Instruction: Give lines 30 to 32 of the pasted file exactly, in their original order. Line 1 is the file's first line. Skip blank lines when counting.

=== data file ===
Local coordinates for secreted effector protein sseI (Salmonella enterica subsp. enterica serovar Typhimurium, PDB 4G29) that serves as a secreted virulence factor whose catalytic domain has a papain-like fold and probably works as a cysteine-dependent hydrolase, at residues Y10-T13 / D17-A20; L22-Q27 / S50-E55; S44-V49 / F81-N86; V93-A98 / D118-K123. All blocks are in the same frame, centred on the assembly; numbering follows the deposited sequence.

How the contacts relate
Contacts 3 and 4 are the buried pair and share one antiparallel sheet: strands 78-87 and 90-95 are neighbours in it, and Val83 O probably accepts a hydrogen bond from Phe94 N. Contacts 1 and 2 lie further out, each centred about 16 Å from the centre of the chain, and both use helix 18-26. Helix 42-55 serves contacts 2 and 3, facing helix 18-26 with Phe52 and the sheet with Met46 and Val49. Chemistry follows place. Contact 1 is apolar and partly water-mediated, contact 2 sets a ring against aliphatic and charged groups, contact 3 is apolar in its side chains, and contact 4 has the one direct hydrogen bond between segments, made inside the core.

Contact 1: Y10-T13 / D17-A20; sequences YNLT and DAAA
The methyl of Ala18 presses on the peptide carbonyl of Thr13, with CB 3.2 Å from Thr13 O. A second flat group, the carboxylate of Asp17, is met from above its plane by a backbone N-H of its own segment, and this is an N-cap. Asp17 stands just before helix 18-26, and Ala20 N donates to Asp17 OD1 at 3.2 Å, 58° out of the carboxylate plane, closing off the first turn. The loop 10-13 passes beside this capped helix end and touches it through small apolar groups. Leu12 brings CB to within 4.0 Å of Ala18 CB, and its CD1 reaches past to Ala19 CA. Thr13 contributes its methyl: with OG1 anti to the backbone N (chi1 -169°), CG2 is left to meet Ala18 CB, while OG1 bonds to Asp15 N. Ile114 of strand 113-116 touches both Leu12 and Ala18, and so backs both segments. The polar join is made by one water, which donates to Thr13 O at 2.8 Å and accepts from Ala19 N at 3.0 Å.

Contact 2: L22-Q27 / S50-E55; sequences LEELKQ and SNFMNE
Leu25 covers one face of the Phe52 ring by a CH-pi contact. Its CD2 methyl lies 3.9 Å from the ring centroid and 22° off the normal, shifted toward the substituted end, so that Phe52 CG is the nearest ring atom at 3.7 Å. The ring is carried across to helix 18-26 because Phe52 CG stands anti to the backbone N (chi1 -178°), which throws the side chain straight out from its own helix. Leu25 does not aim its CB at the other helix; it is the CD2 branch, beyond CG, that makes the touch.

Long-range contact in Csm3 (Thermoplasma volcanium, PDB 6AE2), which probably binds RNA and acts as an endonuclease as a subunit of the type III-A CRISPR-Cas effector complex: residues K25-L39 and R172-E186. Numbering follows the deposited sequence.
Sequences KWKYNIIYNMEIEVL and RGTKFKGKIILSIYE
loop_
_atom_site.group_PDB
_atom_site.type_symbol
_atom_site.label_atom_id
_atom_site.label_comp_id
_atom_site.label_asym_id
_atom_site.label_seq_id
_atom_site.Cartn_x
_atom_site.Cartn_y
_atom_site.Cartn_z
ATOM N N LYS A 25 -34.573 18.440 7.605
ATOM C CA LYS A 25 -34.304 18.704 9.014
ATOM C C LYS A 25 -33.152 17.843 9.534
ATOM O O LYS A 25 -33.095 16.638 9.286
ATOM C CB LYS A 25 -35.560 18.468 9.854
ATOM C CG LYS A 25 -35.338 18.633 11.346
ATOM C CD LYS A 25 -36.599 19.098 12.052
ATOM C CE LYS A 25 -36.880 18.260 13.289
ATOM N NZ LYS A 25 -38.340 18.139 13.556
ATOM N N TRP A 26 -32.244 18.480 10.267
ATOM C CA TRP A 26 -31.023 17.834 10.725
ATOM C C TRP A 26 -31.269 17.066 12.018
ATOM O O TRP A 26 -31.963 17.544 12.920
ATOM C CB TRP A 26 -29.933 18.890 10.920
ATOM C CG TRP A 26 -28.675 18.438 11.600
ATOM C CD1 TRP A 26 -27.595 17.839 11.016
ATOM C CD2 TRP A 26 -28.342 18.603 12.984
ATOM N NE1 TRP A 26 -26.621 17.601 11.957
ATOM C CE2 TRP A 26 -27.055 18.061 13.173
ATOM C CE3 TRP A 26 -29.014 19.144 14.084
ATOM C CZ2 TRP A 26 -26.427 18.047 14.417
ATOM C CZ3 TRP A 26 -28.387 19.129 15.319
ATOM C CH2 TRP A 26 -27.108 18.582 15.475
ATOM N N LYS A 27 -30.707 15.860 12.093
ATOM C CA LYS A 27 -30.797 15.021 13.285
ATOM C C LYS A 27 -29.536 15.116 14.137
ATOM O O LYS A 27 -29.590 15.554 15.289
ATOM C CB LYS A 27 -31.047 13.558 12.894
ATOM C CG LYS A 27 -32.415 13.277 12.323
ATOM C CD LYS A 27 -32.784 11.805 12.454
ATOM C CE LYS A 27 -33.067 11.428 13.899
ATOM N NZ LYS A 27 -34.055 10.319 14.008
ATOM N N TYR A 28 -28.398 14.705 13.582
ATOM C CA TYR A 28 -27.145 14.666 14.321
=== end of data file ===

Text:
ATOM C CA TRP A 26 -31.023 17.834 10.725
ATOM C C TRP A 26 -31.269 17.066 12.018
ATOM O O TRP A 26 -31.963 17.544 12.920